## partial vs total derivative

Hi, I have unfortunately forgotten my calculus.... I have a problem regarding partial vs. total derivatives. I have a function f(x,y) = ax - by (this is not the actual function, but for the sake of argument let's say it looks like this). Also, x and y are not independent: x = c - (y-1)^2.

My goal is to find the ratio of sensitivities of f with respect to x and y. In other words, if I want f to remain constant, and I know x is going to move by some amount, how much should y move in order for that to happen?

I have a few thoughts about how to compute this but am not sure which is most appropriate/accurate/etc.

These are the ways I am considering:

1) Compute partial derivatives of f w.r.t. x and y and take the ratio. I think this is wrong because of the inter-dependence of x and y.

2) Compute partial derivatives of f w.r.t. x and y, but assume that x has been constrained by y, in other words that x is dependent upon y and not vice-versa. Substitute the equation for x into the original function and compute del f / del x. However then I am not sure how to compute del f / del y.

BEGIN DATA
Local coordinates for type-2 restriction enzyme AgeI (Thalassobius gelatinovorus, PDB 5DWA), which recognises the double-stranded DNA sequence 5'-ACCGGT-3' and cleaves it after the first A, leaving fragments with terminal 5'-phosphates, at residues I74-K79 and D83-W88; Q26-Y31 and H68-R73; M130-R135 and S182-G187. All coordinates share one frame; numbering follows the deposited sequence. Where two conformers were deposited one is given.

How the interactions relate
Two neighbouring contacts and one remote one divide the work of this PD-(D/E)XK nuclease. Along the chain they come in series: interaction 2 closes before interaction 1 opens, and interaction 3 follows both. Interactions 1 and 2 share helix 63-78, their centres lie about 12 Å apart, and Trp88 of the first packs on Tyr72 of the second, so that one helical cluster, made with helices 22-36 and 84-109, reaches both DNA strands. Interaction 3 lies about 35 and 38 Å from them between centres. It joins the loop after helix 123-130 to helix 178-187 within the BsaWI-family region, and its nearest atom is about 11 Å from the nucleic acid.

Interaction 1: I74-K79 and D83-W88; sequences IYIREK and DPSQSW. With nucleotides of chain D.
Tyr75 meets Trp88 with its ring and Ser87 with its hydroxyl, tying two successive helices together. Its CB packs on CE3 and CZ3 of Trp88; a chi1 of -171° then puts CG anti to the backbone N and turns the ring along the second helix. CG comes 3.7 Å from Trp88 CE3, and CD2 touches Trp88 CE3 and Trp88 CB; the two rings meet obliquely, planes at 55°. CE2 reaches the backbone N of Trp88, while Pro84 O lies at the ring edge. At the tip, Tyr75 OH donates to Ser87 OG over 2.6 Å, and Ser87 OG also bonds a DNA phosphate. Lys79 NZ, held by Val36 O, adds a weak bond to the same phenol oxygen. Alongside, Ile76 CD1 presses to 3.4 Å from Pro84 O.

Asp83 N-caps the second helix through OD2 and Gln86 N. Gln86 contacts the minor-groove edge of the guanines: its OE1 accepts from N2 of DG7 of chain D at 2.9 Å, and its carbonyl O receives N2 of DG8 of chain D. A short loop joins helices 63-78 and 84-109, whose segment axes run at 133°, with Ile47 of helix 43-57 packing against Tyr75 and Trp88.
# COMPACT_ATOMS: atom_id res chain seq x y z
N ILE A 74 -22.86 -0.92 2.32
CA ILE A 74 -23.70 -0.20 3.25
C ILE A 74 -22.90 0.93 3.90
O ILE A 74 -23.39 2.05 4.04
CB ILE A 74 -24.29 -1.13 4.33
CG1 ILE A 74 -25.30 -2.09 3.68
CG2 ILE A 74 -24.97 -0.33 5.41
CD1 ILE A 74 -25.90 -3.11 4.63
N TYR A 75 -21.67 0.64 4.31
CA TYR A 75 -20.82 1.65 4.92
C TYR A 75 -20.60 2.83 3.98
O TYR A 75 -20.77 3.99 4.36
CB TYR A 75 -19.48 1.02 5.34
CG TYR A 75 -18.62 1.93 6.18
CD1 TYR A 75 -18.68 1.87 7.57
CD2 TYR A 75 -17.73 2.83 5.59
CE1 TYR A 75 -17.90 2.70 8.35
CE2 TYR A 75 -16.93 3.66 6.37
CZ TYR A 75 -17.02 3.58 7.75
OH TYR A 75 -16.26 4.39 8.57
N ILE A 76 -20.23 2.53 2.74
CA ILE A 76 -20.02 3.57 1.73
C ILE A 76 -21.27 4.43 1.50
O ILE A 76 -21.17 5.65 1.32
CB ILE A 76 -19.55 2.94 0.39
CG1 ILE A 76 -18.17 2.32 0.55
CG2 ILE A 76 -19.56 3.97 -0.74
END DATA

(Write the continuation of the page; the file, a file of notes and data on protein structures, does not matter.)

3) Compute a total derivative of f w.r.t. x and y. E.G.
df / dx = del f / del x + (del f / del y) * (del y / del x)
where del means partial derivative. Similar equation for df / dy. Then take the ratios of those. The question then is how to compute del x / del y and del y / del x. Do I just solve for one in terms of the other, using the second relation given, and differentiate the results?

OR - 4) none of the above?

All help very greatly appreciated and thanks in advance!!